Sure, if you can't find any room for improvement in your film, then you probably just lack self critique and obviously Blood Riders: The Devil Rides with Us isn't the type of film that's necessarily everyone's cup of tea. However, I think it's more important to find your audience and really entertain them instead of trying to give something for everyone. But overall the reactions have been very positive at the festivals we've visited. I'm always nervous before a screening, but when you notice people laughing at the right spots, that's when you really know you've done something right.


Any future projects you'd like to share?


I am writing another film in the similar style as Blood Riders: The Devil Rides with Us. It's a fun and adventurous comedy with devil worshippers, blood and drugs. It also centers around a few youngsters (college students) who get mixed up in something way over their head with deadly consequences all while dealing with unhealthy relationships of various kinds. The working title for that is Dear Dead Trixie, and hopefully we'll get to start shooting it in 2016. In addition to that, me and Jonathan Lewis (the production manager / actor from Blood Riders: The Devil Rides with Us) are launching a horror / fantasy film festival in Toronto called Toronto Spring of Horror and Fantasy. It's a 3-day festival with screenings, alcoholic (or non-alcoholic) drinks and a scream queen competition at the Carlton Cinema on April 8-10, 2016. There's more info at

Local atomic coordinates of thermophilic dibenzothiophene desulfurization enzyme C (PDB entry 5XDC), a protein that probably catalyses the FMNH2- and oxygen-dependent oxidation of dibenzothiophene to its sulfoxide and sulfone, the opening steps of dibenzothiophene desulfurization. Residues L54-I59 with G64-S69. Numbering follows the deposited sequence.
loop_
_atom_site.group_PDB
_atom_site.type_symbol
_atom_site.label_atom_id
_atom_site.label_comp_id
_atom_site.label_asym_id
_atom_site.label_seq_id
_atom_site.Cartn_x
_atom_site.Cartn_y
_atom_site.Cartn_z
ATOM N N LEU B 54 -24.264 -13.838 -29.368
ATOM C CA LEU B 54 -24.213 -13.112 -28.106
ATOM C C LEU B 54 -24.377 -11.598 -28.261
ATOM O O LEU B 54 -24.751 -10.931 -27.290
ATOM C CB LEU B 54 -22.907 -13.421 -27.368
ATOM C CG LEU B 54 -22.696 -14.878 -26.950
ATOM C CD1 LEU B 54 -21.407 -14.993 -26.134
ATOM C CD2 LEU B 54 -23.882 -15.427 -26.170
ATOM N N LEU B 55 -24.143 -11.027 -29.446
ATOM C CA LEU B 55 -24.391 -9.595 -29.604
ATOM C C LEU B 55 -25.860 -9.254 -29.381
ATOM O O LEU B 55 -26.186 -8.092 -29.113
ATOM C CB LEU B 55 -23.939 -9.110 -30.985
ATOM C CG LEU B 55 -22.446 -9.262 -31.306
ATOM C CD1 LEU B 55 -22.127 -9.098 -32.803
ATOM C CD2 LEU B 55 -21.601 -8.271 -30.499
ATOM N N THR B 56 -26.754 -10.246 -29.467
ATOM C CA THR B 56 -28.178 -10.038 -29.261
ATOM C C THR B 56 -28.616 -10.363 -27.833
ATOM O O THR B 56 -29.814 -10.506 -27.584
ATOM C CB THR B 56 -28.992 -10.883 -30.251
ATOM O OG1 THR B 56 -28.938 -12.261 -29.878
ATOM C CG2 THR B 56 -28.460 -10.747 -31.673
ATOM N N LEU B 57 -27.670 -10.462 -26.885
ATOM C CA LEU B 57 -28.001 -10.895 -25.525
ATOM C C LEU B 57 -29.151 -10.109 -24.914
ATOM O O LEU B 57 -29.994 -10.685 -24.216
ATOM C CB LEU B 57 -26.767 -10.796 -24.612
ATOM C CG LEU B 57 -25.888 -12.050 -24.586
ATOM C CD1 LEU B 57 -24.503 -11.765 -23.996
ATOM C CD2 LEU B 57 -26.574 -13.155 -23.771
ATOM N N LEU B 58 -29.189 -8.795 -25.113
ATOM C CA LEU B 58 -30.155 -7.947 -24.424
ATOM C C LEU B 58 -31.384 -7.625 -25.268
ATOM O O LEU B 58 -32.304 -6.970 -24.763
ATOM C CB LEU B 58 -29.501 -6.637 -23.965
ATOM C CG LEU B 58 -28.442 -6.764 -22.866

What got you into filmmaking in the first place, and did you receive any formal training on the subject?